June - Birth of Henry FitzRoy, bastard son of Henry VIII by Elizabeth Blount.

  1520

  3-23 June - The Field of Cloth of Gold, summit meeting between Henry VIII and Francis I of France.

  1524

  Katherine of Aragon known to be past the age for bearing children. Cessation of sexual relations between her and Henry VIII.

  c.1525 - Birth of Katherine Howard.

  1525

  August - Princess Mary's household established at Ludlow.

  1526

  February - First indication that Henry VIII courting Anne Boleyn.

  1527

  6 May - Sack of Rome by the Emperor's troops.

  17 May - Proceedings to annul Henry VIII's marriage to Katherine of Aragon instituted in an ecclesiastical court at Westminster.

  22 June - Katherine informed by Henry of his doubts concerning the validity of their marriage.

  September - Henry VIII asks the Pope to help him gain an annulment of his marriage.

  1528

  29 September - Cardinal Campeggio, sent by the Pope to try the King's case, arrives in England.

  1529

  31 May - The legatine court opens at Black Friars, London.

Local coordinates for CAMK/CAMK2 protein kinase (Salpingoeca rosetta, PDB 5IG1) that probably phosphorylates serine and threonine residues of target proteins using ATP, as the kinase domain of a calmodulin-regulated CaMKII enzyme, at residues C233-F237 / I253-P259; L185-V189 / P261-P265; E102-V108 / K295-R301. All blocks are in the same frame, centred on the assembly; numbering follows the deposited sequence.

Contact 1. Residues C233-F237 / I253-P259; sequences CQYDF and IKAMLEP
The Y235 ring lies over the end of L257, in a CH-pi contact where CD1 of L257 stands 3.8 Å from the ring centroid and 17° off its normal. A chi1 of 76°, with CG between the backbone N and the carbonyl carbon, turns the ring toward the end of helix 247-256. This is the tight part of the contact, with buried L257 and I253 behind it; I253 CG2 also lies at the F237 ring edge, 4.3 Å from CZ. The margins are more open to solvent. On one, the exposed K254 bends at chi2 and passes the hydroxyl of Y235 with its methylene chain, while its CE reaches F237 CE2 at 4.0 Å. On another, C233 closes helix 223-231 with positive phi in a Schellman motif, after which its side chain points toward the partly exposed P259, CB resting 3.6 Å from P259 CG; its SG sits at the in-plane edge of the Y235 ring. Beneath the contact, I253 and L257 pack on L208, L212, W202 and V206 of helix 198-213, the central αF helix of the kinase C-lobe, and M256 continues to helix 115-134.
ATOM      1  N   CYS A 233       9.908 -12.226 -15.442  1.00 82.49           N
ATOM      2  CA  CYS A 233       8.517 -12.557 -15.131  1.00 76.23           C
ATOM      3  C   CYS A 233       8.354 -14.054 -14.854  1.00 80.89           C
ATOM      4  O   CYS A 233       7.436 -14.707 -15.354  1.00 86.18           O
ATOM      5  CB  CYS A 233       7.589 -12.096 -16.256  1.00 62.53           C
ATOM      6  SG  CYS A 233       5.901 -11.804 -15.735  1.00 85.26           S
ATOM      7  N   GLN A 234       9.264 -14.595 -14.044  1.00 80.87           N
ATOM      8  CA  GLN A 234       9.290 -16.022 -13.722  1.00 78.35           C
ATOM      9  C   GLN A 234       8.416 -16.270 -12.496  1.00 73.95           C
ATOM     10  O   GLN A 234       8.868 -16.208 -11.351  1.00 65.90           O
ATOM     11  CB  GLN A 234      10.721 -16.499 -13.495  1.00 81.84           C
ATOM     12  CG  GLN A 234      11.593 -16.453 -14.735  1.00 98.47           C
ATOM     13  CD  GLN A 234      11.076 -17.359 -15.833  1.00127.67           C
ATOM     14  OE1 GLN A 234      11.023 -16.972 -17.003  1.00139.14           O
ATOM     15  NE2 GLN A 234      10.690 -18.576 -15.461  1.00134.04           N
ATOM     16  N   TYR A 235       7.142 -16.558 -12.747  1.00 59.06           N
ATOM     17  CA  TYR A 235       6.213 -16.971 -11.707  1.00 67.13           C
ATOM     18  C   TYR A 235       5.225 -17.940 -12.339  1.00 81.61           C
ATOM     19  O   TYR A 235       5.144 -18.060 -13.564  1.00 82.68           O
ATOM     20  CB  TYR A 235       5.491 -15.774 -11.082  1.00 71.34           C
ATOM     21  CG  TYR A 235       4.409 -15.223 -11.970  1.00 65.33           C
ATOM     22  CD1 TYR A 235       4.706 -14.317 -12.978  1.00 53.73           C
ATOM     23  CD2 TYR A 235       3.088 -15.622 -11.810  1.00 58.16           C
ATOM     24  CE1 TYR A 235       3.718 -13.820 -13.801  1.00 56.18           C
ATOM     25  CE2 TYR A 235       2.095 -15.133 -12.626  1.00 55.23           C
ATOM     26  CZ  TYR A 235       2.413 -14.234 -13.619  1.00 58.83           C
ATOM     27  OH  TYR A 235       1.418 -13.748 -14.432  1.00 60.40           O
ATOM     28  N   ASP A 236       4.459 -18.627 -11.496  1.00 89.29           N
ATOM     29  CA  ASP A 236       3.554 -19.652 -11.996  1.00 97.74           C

23 July - Campeggio adjourns the case indefinitely to Rome.

  1530

  November - Death of Cardinal Wolsey

  .

  1531

  11 February - The Reformation Parliament acknowledges Henry VIII as Supreme Head of the Church of England under Christ.

  14 July - Henry separates from Katherine and she is banished from court.

  1532

  1 September - Anne Boleyn created Lady Marquess of Pembroke.

  1533

  25 January - Secret marriage of Henry VIII and Anne Boleyn.

  12 April - Anne Boleyn first appears in public as Queen of England.

  23 May - Archbishop Cranmer declares the marriage of Henry VIII and Katherine of Aragon to be invalid and unlawful.

  28 May - Archbishop Cranmer declares the marriage of Henry VIII and Anne Boleyn to be good and valid.

  31 May - Anne Boleyn enters London in state.

  1 June - Coronation of Anne Boleyn.

  7 September - Birth of the Princess Elizabeth, daughter of Henry VIII and Anne Boleyn.

  1534

  23 March - Parliament passes the Act of Succession vesting the succession in Anne Boleyn's children by the King.

  23 March - Pope Clement VII pronounces the marriage of Henry VIII and Katherine of Aragon to be lawful and canonical.

  c. July - Birth of a child, sex not known, either stillborn or dead soon after birth, to Henry VIII and Anne Boleyn.

  1535